At Unakoti, around a four hour drive North from Agartala, close to the border with Bangladesh, you will find hills, rock and hill cliffs carved with hundreds of exquisite stone images of Shiva and other Hindu divinities. No one has actually counted the number of images that are present there - but the name should give us a clue. Unakoti means one less than a crore. And legend has it that there are that many!
Based on the limited studies done on this site, historians date the sculptures here to the 8th-9th century CE. But even today, very little is known about its origins, who commissioned the work or even what purpose it served. Interestingly, members of tribes from the surrounding areas still throng to Unakoti.
Every year on Ashokashtami (eighth day of the Chaitra month of the Hindu calendar), local tribes congregate for a fair or mela, known as the Astami mela or Unakoti Mela. The highlight of the fair is a chance to take a dip at the local kund or lake at Unakoti.
Unakoti means one less than a crore and there are many local legends on how this place got its unique name
A theory espoused by researchers is that Unakoti was probably a sacred spot for local Tibeto-Burmese tribes. The sculptures were made to mark the site of the conversion of these tribes to Shaivism. While such theories have been put forth, it is important to note that there has been very little study done on Unakoti.
But where history fails, there are always legends! A popular legend claims that the sculptures here were made by a local mason to please Lord Shiva and his consort Parvati. The mason swore that he would make one crore (10 million) images of the lord in a single night. But by day break, he was one short. Hence the name 'Unakoti' or one less than a crore!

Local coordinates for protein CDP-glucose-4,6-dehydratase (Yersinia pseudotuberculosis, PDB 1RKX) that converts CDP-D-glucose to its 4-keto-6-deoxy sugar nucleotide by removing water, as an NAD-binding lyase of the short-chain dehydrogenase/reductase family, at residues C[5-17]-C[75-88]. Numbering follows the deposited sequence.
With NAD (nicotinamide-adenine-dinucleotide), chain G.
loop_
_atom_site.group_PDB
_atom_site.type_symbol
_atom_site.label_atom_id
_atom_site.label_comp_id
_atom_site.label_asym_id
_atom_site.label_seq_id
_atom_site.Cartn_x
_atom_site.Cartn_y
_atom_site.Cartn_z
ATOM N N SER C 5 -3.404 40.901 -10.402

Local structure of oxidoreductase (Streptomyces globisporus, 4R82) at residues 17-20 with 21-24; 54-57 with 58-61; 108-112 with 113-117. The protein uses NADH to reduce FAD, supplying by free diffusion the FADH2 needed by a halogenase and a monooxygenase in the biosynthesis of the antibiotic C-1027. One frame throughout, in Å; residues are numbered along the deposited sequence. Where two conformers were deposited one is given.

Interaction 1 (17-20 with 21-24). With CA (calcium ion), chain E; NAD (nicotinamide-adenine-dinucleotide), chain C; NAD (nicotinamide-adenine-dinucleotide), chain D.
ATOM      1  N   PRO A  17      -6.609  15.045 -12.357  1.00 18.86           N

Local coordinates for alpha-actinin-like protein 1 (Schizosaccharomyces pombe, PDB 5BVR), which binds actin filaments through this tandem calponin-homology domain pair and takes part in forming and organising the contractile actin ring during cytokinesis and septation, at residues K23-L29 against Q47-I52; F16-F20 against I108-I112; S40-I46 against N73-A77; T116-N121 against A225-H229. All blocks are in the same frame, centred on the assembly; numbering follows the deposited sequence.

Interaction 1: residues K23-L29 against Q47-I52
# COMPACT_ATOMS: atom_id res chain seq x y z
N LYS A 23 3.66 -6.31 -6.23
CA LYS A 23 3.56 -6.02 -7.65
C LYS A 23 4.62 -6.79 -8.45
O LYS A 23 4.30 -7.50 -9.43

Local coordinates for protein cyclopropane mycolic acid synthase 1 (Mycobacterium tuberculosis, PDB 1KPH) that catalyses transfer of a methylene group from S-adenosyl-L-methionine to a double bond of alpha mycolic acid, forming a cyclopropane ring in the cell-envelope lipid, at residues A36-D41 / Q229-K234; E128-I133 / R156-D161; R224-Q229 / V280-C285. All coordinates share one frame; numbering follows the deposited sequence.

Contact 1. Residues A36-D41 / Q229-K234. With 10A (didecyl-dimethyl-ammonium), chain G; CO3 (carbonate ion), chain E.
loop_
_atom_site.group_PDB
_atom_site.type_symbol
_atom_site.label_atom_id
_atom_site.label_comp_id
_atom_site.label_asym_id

Another legend is that Shiva was going to Varanasi along with one crore gods and goddesses. They stopped for the night but, Shiva warned them that they must leave before dawn. When they failed to wake up and leave, Shiva cursed them and they became stone sculptures!
But while such colourful legends abound, here are some facts:
While there are hundreds of carvings at Unakoti, the most famous is the 30 feet high carving of Shiva, known as Unakotishwar Kal Bhairav.
The head gear of this carving alone is 10 feet high! Over here Shiva is flanked by female figures on both sides and they include those of Goddess Durga standing on a lion and Goddess Ganga standing on her symbol; the Makara, a sea creature. In addition to this, there are sculptures of 3 Nandi bulls that are half-buried in the ground. There are also remains of a plinth and bricks.
Sadly despite such a lot of spectacular visual evidence very little is known about the fabulous Unakoti. This is just one of the many sites waiting to be discovered and studied in India!
LHI TRAVEL GUIDE
The rock sculptures of Unakoti are 178 km from Agratala, the capital of Tripura. The nearest railway station is at Kumarghat, about 20 km away and the nearest Airport is Aizwal, 93 kms from Unakoti.